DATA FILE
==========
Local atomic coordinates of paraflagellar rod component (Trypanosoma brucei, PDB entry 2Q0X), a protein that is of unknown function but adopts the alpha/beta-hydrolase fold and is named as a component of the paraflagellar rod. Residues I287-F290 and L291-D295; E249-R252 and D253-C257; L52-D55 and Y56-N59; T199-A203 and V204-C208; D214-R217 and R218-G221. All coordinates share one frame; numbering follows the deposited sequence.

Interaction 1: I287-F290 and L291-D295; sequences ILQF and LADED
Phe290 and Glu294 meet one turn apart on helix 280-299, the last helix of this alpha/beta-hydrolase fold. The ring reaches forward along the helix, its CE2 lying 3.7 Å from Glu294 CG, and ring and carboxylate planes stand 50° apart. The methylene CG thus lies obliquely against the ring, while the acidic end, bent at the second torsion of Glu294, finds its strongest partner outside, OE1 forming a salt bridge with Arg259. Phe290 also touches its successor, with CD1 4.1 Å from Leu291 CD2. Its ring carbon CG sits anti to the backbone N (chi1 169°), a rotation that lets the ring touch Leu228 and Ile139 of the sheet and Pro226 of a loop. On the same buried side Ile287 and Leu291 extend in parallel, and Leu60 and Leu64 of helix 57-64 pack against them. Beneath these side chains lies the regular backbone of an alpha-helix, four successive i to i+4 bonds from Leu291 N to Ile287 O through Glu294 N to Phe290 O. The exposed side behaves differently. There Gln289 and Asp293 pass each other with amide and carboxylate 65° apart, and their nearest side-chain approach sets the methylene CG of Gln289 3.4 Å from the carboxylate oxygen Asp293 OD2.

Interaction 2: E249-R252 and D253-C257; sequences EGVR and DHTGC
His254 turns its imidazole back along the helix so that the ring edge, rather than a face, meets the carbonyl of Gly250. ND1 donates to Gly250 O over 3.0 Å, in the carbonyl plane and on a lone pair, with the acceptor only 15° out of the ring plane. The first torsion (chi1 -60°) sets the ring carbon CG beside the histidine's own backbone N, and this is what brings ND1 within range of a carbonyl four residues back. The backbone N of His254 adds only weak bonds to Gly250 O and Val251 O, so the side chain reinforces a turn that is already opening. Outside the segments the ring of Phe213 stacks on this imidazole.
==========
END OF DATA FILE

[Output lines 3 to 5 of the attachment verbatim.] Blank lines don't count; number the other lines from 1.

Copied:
Phe290 and Glu294 meet one turn apart on helix 280-299, the last helix of this alpha/beta-hydrolase fold. The ring reaches forward along the helix, its CE2 lying 3.7 Å from Glu294 CG, and ring and carboxylate planes stand 50° apart. The methylene CG thus lies obliquely against the ring, while the acidic end, bent at the second torsion of Glu294, finds its strongest partner outside, OE1 forming a salt bridge with Arg259. Phe290 also touches its successor, with CD1 4.1 Å from Leu291 CD2. Its ring carbon CG sits anti to the backbone N (chi1 169°), a rotation that lets the ring touch Leu228 and Ile139 of the sheet and Pro226 of a loop. On the same buried side Ile287 and Leu291 extend in parallel, and Leu60 and Leu64 of helix 57-64 pack against them. Beneath these side chains lies the regular backbone of an alpha-helix, four successive i to i+4 bonds from Leu291 N to Ile287 O through Glu294 N to Phe290 O. The exposed side behaves differently. There Gln289 and Asp293 pass each other with amide and carboxylate 65° apart, and their nearest side-chain approach sets the methylene CG of Gln289 3.4 Å from the carboxylate oxygen Asp293 OD2.

Interaction 2: E249-R252 and D253-C257; sequences EGVR and DHTGC
His254 turns its imidazole back along the helix so that the ring edge, rather than a face, meets the carbonyl of Gly250. ND1 donates to Gly250 O over 3.0 Å, in the carbonyl plane and on a lone pair, with the acceptor only 15° out of the ring plane. The first torsion (chi1 -60°) sets the ring carbon CG beside the histidine's own backbone N, and this is what brings ND1 within range of a carbonyl four residues back. The backbone N of His254 adds only weak bonds to Gly250 O and Val251 O, so the side chain reinforces a turn that is already opening. Outside the segments the ring of Phe213 stacks on this imidazole.